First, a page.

T Patrol on Reconnaissance
(See Also LRDG in Color)
Intelligence Gathering and Survey
Intelligence gathering was concerned with finding the enemy and seeing what they were up to. This often meant deep travel behind the lines where the LRDG would watch enemy troop movements for long periods of time. This was called Road Watch. It was hard work in which the results of the action were not often immediately recognized by the troops on the ground. Part of this work involved keeping a track of every vehicle that passed by a given location. The LRDG had special binders made up which include silhouettes of enemy vehicles which made it possible for the recce team to simply tick off how many of a given vehicle passed by at a specific time. These binders would were vital for the success of their missions but also could prove devastating is the enemy found them. For this reason, the LRDG knew that if they were to be captured, the binders needed to be destroyed or hidden from the enemy. According to The Other Desert War, not a single binder was ever captured by the enemy.
Even when in engaged in direct action missions, the LRDG still kept their primary mission of intelligence gathering as a secondary mission.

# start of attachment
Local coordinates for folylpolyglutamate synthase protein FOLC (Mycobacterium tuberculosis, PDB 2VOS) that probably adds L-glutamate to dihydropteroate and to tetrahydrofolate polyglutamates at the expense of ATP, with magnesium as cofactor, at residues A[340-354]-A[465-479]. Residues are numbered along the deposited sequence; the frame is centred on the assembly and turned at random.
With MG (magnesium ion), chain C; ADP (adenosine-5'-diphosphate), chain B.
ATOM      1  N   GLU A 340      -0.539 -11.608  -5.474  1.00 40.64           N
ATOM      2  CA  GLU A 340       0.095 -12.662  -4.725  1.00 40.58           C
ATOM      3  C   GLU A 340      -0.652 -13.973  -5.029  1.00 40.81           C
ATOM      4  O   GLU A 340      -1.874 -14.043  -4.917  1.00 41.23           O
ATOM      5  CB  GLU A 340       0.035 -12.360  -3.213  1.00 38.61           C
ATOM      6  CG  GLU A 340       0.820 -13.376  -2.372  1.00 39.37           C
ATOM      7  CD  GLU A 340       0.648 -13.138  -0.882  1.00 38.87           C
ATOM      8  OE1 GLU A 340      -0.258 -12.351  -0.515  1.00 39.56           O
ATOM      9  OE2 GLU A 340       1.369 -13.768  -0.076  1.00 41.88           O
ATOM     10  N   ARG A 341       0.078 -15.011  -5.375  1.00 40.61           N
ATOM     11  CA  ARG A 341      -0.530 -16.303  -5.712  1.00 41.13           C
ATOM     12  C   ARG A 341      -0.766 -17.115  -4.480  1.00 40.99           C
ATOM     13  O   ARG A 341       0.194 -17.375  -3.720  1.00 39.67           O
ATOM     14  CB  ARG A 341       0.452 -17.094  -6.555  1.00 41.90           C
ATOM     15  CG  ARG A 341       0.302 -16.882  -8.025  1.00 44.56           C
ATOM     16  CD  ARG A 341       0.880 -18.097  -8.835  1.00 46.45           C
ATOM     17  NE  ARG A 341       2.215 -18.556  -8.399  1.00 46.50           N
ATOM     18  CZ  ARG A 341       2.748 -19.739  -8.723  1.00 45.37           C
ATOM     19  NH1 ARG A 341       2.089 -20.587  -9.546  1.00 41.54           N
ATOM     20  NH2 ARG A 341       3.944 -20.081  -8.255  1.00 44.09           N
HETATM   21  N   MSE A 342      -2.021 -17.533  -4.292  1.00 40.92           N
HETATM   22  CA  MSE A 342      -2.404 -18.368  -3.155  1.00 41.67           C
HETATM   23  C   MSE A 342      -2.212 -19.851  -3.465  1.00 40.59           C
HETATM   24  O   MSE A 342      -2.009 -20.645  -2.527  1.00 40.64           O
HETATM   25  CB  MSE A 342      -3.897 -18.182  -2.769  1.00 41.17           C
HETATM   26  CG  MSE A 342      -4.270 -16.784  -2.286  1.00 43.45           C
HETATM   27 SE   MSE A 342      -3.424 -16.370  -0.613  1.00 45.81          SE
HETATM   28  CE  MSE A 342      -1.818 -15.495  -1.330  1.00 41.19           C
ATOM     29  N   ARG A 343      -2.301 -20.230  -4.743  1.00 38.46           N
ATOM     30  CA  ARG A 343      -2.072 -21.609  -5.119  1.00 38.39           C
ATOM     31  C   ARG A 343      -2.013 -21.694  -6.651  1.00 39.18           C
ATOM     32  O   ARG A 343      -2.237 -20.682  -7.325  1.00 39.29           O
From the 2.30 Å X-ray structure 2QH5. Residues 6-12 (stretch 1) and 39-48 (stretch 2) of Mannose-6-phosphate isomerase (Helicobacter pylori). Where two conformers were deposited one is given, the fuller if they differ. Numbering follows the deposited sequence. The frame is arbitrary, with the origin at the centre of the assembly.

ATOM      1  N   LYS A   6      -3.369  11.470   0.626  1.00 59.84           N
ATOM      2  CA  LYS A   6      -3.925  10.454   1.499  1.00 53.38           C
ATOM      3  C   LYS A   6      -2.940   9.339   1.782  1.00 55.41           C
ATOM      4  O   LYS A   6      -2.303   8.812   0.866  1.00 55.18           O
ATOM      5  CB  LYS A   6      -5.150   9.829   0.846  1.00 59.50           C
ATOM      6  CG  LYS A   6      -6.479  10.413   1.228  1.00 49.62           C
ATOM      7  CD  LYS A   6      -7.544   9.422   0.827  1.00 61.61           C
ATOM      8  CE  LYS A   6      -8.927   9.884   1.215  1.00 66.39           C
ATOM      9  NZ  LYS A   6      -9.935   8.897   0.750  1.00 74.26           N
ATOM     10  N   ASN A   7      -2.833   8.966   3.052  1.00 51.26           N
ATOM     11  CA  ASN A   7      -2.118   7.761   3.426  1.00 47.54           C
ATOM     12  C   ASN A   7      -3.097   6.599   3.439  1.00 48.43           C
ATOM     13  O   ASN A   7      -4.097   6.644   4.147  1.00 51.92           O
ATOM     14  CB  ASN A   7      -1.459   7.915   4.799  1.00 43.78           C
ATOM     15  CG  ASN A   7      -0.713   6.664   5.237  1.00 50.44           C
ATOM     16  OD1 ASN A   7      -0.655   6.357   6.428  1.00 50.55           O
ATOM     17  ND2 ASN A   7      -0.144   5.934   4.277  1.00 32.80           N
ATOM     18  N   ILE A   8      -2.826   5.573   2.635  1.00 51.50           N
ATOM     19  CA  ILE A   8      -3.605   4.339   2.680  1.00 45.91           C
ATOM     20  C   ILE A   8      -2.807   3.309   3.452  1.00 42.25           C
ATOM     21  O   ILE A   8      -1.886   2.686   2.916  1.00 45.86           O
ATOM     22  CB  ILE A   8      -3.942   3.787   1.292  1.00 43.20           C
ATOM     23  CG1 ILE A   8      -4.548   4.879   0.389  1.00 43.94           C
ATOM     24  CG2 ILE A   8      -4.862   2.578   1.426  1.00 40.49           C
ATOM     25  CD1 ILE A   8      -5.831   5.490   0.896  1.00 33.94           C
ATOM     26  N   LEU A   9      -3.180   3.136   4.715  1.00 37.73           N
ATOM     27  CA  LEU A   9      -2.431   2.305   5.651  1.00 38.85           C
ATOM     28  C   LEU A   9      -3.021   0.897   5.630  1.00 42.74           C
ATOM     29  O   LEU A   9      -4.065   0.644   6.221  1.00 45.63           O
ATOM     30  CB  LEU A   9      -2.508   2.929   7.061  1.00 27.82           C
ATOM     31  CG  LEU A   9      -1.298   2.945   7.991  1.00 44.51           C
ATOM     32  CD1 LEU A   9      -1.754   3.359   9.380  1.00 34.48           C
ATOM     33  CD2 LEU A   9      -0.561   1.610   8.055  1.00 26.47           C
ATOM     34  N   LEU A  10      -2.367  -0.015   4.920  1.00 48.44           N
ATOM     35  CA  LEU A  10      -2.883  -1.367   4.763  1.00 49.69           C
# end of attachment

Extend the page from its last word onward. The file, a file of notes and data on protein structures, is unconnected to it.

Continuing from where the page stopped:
Surveying primarily focused on checking routes for the possible future use. The LRDG had a small survey section commanded by Ken Lazarus that did nothing but chart the desert. It comprised two or three vehicles and would go out for weeks at a time and chart new areas of the desert. On one surveying mission Bernard Bruce, leader of one of the Guards patrol covered over 3,500 miles of desert. Lloyd Owens mentions in his book, that sometimes a patrol would go out with nothing more than a blank sheet of paper with lines of latitude and longitude drawn on it and then proceed to chart what they came across. When they weren't making new maps, a patrol would have to correct the issued maps.
The LRDG was also instrumental in surveying the desert in order to plot enemy locations, and provide up to date information for the maps used by the British army.
Pathfinding and Courier
The LRDG was also sometimes used as part of of large scale raids. For the most part, they were not really designed to operate in such a fashion and the raids met with only marginal success.